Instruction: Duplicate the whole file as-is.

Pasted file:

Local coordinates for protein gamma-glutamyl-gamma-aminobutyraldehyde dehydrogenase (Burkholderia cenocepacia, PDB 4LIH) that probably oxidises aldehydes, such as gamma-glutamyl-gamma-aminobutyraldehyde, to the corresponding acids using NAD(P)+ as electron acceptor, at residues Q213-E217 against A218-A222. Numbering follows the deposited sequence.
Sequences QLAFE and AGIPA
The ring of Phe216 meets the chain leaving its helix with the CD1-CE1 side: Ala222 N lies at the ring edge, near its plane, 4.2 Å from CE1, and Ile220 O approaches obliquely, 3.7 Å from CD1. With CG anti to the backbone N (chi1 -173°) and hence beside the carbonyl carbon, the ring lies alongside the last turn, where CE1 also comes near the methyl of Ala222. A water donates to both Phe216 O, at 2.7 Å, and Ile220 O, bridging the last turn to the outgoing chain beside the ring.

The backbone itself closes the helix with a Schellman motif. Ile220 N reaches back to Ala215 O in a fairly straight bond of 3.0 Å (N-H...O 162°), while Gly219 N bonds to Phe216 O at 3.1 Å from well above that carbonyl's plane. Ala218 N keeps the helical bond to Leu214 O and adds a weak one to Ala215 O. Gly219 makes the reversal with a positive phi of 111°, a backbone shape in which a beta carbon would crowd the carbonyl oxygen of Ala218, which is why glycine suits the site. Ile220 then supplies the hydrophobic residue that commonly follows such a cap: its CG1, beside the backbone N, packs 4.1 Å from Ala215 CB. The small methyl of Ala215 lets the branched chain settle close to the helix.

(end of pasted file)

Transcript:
Local coordinates for protein gamma-glutamyl-gamma-aminobutyraldehyde dehydrogenase (Burkholderia cenocepacia, PDB 4LIH) that probably oxidises aldehydes, such as gamma-glutamyl-gamma-aminobutyraldehyde, to the corresponding acids using NAD(P)+ as electron acceptor, at residues Q213-E217 against A218-A222. Numbering follows the deposited sequence.
Sequences QLAFE and AGIPA
The ring of Phe216 meets the chain leaving its helix with the CD1-CE1 side: Ala222 N lies at the ring edge, near its plane, 4.2 Å from CE1, and Ile220 O approaches obliquely, 3.7 Å from CD1. With CG anti to the backbone N (chi1 -173°) and hence beside the carbonyl carbon, the ring lies alongside the last turn, where CE1 also comes near the methyl of Ala222. A water donates to both Phe216 O, at 2.7 Å, and Ile220 O, bridging the last turn to the outgoing chain beside the ring.

The backbone itself closes the helix with a Schellman motif. Ile220 N reaches back to Ala215 O in a fairly straight bond of 3.0 Å (N-H...O 162°), while Gly219 N bonds to Phe216 O at 3.1 Å from well above that carbonyl's plane. Ala218 N keeps the helical bond to Leu214 O and adds a weak one to Ala215 O. Gly219 makes the reversal with a positive phi of 111°, a backbone shape in which a beta carbon would crowd the carbonyl oxygen of Ala218, which is why glycine suits the site. Ile220 then supplies the hydrophobic residue that commonly follows such a cap: its CG1, beside the backbone N, packs 4.1 Å from Ala215 CB. The small methyl of Ala215 lets the branched chain settle close to the helix.